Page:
Monday, April 6, 2020

One Hundred Years of Snarkitude

False pretenses are the bane of modern life or so I’m told. Although Lewis Carroll seems to have composed an entire poem devolving entirely from the concept of false pretenses and all the semiotic and logical heartache they can inflict upon humanity, in our more louche age the concept of false pretenses has inspired instead a steady diet of policiers, bodice-ripping Mills & Boons and true-life confessional serial-killer-self-help-vademeca.

Very well, let the masses have their sensationalist Lewis Carroll, their police gazette Hunting of the Snark! If it’s murder and false pretenses they want, let ‘em have it!

The heart of the problem, as I saw it, was to produce a drawing with a maximum of false pretensions and a minimum of actual labor. My eyes fell upon a tattered copy of a magazine, a well-known NYC magazine whose pages lauded a certain artist specialized in the art of portraiture, whose devotion to their practice (are they also dentists?) was such that they could not bear to paint more than one face, over and over, varying only the sitter’s name but never the actual picture.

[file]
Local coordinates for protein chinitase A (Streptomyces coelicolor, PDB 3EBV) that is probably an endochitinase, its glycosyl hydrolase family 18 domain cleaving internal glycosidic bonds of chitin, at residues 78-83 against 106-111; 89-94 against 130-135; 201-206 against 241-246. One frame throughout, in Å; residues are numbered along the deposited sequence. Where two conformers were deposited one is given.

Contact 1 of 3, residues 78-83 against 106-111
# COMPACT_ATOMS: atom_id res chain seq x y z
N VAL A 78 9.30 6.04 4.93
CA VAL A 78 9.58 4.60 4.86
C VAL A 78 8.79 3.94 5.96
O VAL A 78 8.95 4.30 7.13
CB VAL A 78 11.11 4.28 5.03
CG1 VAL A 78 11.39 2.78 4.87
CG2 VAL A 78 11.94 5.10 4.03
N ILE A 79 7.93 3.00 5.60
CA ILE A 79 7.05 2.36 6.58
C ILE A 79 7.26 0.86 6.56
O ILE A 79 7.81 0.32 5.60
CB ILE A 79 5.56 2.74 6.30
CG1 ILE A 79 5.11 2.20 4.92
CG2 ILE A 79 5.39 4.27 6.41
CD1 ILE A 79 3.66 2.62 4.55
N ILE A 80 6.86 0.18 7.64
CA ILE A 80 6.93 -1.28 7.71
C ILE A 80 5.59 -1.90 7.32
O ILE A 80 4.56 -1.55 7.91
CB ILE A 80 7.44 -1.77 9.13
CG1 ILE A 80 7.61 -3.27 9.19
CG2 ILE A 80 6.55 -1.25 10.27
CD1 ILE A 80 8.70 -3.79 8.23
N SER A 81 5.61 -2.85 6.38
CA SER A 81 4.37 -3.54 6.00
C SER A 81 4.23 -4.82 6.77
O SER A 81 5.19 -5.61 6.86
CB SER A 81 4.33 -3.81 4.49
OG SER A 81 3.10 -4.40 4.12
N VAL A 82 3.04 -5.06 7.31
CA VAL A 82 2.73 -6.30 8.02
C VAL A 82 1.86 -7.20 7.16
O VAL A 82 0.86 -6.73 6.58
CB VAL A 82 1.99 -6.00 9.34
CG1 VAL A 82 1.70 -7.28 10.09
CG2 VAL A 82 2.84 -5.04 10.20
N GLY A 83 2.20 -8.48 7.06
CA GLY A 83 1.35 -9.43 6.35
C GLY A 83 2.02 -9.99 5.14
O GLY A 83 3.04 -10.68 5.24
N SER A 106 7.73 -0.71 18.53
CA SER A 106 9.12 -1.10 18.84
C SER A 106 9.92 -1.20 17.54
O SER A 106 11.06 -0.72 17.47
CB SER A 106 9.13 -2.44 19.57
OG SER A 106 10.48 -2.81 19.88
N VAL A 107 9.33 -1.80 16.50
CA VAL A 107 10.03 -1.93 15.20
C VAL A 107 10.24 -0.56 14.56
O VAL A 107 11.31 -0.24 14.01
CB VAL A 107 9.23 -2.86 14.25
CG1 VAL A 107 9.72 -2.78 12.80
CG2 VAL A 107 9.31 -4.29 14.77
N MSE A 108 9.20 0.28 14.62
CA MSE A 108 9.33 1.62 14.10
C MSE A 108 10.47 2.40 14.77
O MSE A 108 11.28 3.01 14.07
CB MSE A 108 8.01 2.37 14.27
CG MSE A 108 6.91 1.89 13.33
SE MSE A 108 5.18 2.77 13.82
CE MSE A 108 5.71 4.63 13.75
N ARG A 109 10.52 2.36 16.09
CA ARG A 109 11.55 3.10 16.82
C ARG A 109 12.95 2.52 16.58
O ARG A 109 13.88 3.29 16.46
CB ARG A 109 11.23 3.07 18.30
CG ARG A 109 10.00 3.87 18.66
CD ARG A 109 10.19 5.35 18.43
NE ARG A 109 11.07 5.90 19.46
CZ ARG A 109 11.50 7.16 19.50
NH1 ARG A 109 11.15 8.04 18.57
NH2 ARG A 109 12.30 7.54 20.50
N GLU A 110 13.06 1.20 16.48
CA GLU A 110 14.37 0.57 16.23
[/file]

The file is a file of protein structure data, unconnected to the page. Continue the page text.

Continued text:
Gosh! Throwing caution to the winds, I brushed aside my idly gyrating Assamese nautch girl, recklessly purchased an entire sheet of second-grade-fresh drafting vellum and pushed another quarter into the meter of my steam-driven pen! Working without respite, I labored to flesh out the Baker’s criminal pretense, multiplying his crypto-Carrollian visage seven-fold!

Huzzah for the critics! Huzzah for every artist who labors more over their bar tab than their drawing board! In a world of false pretenses, who is the menaced assassin and who is the menacing victim now? Look out, New York art-wallahs, here comes a real maverick!

No comments:

Post a Comment